Today in Madonna History: March 13, 2000

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On March 13 2000, Madonna was featured on the cover of People magazine.

Here’s an excerpt of the article about Madonna as a mother:

With the Sexcapades, Scandals and Wild Times Behind Her, Pop’s Former Boy Toy Tackles the Roles of Adoring Mother and Mature Woman in Love.

“This is Lola,” Madonna announces as Lourdes Maria Ciccone Leon bounds into the sitting room of her mother’s four-story mansion, a reported $15,000-a-month rented home in Kensington, London, where the singer is currently recording her 13th album.

“No,” the wide-eyed 3-year-old declares. “I’m an alien.” Madonna scoops up Lourdes (whom she always calls by her nickname, Lola) for a kiss and a hug and joyfully enters her world of make-believe. When Lourdes tells Madonna she’s wearing “alien gloves” with magic powers, Mom uses them to turn her daughter first into a princess, then a frog, then back into a princess. Madonna now wants her little girl to return the favor: “Can you turn me into something?” she asks.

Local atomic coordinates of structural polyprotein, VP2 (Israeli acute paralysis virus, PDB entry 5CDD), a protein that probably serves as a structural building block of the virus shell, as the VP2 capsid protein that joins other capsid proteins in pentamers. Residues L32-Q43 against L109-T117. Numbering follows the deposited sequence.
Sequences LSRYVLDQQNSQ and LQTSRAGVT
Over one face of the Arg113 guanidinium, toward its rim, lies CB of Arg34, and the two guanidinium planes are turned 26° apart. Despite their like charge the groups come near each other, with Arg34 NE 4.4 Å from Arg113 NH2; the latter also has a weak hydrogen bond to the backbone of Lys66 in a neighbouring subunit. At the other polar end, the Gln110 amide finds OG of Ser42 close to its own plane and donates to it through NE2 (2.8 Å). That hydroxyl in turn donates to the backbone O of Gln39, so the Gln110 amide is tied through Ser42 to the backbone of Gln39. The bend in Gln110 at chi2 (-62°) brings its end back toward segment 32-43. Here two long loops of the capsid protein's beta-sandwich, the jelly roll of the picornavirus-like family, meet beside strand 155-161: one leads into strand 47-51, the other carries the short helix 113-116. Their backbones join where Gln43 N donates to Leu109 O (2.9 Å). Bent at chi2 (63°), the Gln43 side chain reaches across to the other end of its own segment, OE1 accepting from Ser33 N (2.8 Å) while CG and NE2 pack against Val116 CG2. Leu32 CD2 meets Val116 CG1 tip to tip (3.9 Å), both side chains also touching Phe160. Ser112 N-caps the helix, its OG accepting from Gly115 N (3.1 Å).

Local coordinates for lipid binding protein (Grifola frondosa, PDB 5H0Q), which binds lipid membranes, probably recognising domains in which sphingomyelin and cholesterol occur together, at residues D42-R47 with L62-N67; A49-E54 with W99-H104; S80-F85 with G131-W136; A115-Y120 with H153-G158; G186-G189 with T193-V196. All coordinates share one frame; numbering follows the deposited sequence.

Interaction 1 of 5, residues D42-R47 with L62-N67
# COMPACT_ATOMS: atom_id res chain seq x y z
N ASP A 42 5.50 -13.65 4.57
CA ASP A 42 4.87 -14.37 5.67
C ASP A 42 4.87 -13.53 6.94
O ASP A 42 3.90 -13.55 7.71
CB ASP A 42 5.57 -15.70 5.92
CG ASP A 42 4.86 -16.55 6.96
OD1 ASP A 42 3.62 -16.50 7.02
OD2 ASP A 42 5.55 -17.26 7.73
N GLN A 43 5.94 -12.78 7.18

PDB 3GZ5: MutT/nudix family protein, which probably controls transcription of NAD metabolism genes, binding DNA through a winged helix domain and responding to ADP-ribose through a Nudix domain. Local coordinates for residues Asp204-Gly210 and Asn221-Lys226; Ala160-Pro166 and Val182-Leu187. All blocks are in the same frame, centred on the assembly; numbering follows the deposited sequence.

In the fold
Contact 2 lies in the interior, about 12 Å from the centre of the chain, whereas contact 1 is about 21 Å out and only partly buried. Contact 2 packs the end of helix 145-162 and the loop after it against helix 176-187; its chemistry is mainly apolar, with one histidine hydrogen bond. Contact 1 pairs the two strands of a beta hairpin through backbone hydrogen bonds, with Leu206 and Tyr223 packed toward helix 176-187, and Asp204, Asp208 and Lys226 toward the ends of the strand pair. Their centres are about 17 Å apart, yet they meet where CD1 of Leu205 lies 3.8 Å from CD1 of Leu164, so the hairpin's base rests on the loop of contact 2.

By most accounts she already has. Lourdes, whose father is Madonna’s ex-lover Carlos Leon, has transformed Madonna into her most fulfilling role yet—adoring single mother—after 17 years of restless shape-shifting across the pop-culture landscape. At 41, her body—in a clingy, black Chloé T-shirt and teal-blue Maharishi cargo pants—is supple and taut from Ashtanga yoga, and she radiates serene contentment.

“She’s so much calmer, so much more centered than she used to be,” says talk show host Rosie O’Donnell, a friend of Madonna’s since the two starred in the 1992 comedy A League of Their Own. And while Lourdes is one reason for Madonna’s joyful reinvention, the other may be the singer’s boyfriend, British director Guy Ritchie. According to O’Donnell, the bonds with Lourdes and Ritchie are hardly unrelated. “Madonna fell in love with her daughter, and that taught her how to fall in love for real,” she says. “When you’re ready, it comes to you. She’s definitely ready. I’ve never seen her happier. Lola has helped her to become more grounded, to leave the star part behind.”